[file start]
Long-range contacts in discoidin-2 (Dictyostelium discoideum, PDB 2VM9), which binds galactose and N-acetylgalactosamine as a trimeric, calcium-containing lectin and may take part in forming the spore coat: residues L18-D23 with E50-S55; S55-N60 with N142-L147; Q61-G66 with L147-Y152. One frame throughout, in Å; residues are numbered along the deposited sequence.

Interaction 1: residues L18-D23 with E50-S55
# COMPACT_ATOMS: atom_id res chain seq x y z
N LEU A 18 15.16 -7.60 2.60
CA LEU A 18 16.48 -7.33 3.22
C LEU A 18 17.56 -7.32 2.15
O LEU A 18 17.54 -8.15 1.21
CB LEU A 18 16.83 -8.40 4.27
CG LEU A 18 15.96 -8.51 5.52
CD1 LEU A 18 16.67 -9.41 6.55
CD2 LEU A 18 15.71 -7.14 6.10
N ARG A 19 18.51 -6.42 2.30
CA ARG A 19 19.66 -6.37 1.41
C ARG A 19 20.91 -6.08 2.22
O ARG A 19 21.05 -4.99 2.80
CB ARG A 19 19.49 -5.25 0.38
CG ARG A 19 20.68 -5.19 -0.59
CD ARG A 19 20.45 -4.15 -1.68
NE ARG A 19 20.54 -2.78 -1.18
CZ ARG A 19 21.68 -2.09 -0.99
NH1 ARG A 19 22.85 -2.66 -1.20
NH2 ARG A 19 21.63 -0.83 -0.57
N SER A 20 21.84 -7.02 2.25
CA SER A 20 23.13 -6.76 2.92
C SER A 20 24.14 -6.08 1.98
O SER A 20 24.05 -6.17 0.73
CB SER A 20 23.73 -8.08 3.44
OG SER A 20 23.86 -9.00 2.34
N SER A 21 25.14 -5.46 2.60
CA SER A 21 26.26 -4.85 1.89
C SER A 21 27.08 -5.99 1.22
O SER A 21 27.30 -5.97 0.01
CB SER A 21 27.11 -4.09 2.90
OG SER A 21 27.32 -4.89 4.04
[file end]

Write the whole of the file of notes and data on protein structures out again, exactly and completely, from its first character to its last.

Long-range contacts in discoidin-2 (Dictyostelium discoideum, PDB 2VM9), which binds galactose and N-acetylgalactosamine as a trimeric, calcium-containing lectin and may take part in forming the spore coat: residues L18-D23 with E50-S55; S55-N60 with N142-L147; Q61-G66 with L147-Y152. One frame throughout, in Å; residues are numbered along the deposited sequence.

Interaction 1: residues L18-D23 with E50-S55
# COMPACT_ATOMS: atom_id res chain seq x y z
N LEU A 18 15.16 -7.60 2.60
CA LEU A 18 16.48 -7.33 3.22
C LEU A 18 17.56 -7.32 2.15
O LEU A 18 17.54 -8.15 1.21
CB LEU A 18 16.83 -8.40 4.27
CG LEU A 18 15.96 -8.51 5.52
CD1 LEU A 18 16.67 -9.41 6.55
CD2 LEU A 18 15.71 -7.14 6.10
N ARG A 19 18.51 -6.42 2.30
CA ARG A 19 19.66 -6.37 1.41
C ARG A 19 20.91 -6.08 2.22
O ARG A 19 21.05 -4.99 2.80
CB ARG A 19 19.49 -5.25 0.38
CG ARG A 19 20.68 -5.19 -0.59
CD ARG A 19 20.45 -4.15 -1.68
NE ARG A 19 20.54 -2.78 -1.18
CZ ARG A 19 21.68 -2.09 -0.99
NH1 ARG A 19 22.85 -2.66 -1.20
NH2 ARG A 19 21.63 -0.83 -0.57
N SER A 20 21.84 -7.02 2.25
CA SER A 20 23.13 -6.76 2.92
C SER A 20 24.14 -6.08 1.98
O SER A 20 24.05 -6.17 0.73
CB SER A 20 23.73 -8.08 3.44
OG SER A 20 23.86 -9.00 2.34
N SER A 21 25.14 -5.46 2.60
CA SER A 21 26.26 -4.85 1.89
C SER A 21 27.08 -5.99 1.22
O SER A 21 27.30 -5.97 0.01
CB SER A 21 27.11 -4.09 2.90
OG SER A 21 27.32 -4.89 4.04